Consumers are Changing, but are Retailers?

Posted by truecreek on November 3, 2009 under More Dam News | Be the First to Comment

In wake of recession, consumers look for value, focus on essentials.

By Allison Linn

The recession has dramatically changed many Americans’ shopaholic habits, at least temporarily and perhaps forever.

Now the question is whether the nation’s retailers have kept up.

shopping bags“The answer is no,” said Marshal Cohen, chief industry analyst with NPD Group.

He’s not alone in that assessment.

Although it’s still early days of the holiday shopping season, some analysts are already worried that too many merchants are taking a business-as-usual approach to an era that is anything but usual. Any miscalculation could be disastrous for retailers, who typically expect up to 20 percent of annual sales and a bigger share of annual profits during the critical holiday season.

“Retailers still don’t have a full grasp of reality,” said Burt P. Flickinger III, managing director of  Strategic Resource Group, a consulting firm.

Flickinger thinks many of the nation’s retail executives don’t completely understand how severely the Great Recession has affected the millions of Americans who have lost jobs, had their wages cut or are living in fear of a job loss.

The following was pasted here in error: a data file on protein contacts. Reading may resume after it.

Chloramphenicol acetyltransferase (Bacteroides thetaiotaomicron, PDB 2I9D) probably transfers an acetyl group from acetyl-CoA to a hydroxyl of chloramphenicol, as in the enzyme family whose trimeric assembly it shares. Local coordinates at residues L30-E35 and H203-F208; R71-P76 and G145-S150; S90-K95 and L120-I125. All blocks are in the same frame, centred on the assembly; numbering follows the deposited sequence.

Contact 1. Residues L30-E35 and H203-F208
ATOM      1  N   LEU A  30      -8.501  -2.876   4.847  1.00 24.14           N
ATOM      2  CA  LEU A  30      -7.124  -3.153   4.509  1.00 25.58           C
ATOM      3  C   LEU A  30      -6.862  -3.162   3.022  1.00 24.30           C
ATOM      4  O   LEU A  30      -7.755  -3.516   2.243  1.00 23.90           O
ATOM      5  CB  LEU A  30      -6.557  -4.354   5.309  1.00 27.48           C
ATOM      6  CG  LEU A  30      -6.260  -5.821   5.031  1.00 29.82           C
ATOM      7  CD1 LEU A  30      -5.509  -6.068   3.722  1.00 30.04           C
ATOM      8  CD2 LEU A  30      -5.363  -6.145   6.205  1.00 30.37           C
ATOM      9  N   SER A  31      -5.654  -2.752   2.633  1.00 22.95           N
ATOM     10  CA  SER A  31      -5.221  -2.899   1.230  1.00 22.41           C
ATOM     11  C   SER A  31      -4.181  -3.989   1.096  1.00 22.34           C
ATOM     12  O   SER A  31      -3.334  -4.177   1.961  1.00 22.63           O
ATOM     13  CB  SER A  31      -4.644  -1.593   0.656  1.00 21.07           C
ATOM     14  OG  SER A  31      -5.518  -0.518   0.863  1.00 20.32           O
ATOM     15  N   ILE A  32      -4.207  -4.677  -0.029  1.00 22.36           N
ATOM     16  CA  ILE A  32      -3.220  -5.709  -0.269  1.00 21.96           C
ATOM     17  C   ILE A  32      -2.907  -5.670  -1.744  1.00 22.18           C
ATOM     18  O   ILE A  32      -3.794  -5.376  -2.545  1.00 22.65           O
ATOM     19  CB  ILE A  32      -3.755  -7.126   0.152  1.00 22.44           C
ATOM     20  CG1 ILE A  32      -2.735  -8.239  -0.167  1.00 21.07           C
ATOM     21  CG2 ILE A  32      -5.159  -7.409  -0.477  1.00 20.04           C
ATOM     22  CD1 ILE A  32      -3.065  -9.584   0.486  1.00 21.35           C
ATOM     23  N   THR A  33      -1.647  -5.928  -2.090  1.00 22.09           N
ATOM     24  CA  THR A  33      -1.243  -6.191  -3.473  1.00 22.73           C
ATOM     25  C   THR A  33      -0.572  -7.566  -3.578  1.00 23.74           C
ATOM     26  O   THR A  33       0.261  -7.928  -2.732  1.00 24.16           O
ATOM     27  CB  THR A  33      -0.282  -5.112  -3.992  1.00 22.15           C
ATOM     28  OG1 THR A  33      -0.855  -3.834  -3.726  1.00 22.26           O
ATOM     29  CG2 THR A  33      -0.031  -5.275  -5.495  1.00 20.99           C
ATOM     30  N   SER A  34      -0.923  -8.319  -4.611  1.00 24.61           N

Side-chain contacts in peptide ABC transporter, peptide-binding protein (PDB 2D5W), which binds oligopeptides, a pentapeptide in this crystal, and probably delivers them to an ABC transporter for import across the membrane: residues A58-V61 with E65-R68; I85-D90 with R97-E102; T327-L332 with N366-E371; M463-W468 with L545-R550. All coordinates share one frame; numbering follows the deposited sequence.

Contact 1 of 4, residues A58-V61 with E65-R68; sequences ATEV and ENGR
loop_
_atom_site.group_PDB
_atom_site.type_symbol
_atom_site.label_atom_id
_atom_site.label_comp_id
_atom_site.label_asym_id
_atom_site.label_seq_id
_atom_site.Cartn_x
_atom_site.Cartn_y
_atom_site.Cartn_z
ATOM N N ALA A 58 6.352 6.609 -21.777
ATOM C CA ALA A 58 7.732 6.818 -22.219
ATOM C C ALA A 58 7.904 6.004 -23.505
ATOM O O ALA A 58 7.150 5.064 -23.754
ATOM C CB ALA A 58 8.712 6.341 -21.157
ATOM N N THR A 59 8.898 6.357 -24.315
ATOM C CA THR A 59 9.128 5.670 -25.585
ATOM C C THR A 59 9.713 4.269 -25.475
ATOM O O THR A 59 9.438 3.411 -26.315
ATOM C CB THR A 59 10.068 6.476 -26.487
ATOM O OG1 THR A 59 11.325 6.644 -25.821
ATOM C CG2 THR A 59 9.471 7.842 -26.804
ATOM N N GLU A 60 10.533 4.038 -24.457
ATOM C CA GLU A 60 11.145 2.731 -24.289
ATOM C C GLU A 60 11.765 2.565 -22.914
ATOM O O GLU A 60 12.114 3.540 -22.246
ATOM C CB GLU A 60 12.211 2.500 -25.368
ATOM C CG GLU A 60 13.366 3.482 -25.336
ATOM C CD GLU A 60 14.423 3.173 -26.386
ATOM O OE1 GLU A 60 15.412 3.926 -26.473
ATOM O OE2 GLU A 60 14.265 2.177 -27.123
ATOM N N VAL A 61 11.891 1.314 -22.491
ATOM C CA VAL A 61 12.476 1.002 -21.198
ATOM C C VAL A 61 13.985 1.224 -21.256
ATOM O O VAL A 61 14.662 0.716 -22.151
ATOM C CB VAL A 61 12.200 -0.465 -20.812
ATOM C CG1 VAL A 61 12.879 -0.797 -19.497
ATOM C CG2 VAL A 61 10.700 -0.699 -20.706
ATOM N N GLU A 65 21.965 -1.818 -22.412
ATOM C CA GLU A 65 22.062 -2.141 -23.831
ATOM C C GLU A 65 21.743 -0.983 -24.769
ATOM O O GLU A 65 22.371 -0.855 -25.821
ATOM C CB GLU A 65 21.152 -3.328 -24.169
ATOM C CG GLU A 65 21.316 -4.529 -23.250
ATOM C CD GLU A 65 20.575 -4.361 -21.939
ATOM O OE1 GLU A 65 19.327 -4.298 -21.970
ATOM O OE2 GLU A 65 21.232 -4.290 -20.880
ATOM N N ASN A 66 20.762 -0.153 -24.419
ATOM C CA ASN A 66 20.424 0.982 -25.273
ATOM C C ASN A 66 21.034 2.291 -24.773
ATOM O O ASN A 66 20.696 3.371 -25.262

That, he noted, is on top of other financial concerns many Americans are facing, including a steep drop in home and investment values.

Retailers have good reason to fear such financial jitters, having only last year endured a disastrous season in which holiday retail sales fell 3.4 percent as Americans, rattled by the financial crisis, held onto their pocketbooks.

This year, Flickinger said, consumers are facing the reality of a sky-high unemployment rate and growing concerns about credit card debt.

“Shoppers are more scared going into this holiday season than any time in the last 50 years,” he said.

In the new era of tight budgets, consumers are looking for good value on the items they want and need. But instead, many analysts say retailers seem to be taking a different approach: offering ever-more extreme discounts on items they want to get rid of.

The super-low price method of offloading excess inventory has become so commonplace, even among higher-end retailers, that shoppers are coming to the conclusion that many products are just worth less, said brand analyst Robert Passikoff.

“It isn’t just that you learned that there will be sales — there will always be sales — but what it’s done is it ultimately affects the value perception of the product,” said Passikoff, president of the customer loyalty research firm Brand Keys.

More here.

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